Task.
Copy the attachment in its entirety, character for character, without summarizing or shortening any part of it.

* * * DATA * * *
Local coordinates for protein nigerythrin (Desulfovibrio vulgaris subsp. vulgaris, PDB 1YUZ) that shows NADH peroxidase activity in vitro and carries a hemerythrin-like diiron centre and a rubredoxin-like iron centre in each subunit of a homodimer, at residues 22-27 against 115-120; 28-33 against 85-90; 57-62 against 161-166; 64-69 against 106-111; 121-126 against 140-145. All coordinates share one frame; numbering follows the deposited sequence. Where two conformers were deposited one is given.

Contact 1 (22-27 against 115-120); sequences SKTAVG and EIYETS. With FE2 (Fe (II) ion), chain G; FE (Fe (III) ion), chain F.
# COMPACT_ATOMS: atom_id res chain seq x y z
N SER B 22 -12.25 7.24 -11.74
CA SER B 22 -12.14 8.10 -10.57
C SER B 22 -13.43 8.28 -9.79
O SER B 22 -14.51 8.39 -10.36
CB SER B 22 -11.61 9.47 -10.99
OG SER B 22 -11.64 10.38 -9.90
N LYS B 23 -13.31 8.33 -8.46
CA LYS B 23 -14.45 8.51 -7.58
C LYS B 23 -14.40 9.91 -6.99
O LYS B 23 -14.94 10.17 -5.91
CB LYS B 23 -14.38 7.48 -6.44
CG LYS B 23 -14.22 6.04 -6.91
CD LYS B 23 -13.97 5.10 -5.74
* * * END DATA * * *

Local coordinates for protein nigerythrin (Desulfovibrio vulgaris subsp. vulgaris, PDB 1YUZ) that shows NADH peroxidase activity in vitro and carries a hemerythrin-like diiron centre and a rubredoxin-like iron centre in each subunit of a homodimer, at residues 22-27 against 115-120; 28-33 against 85-90; 57-62 against 161-166; 64-69 against 106-111; 121-126 against 140-145. All coordinates share one frame; numbering follows the deposited sequence. Where two conformers were deposited one is given.

Contact 1 (22-27 against 115-120); sequences SKTAVG and EIYETS. With FE2 (Fe (II) ion), chain G; FE (Fe (III) ion), chain F.
# COMPACT_ATOMS: atom_id res chain seq x y z
N SER B 22 -12.25 7.24 -11.74
CA SER B 22 -12.14 8.10 -10.57
C SER B 22 -13.43 8.28 -9.79
O SER B 22 -14.51 8.39 -10.36
CB SER B 22 -11.61 9.47 -10.99
OG SER B 22 -11.64 10.38 -9.90
N LYS B 23 -13.31 8.33 -8.46
CA LYS B 23 -14.45 8.51 -7.58
C LYS B 23 -14.40 9.91 -6.99
O LYS B 23 -14.94 10.17 -5.91
CB LYS B 23 -14.38 7.48 -6.44
CG LYS B 23 -14.22 6.04 -6.91
CD LYS B 23 -13.97 5.10 -5.74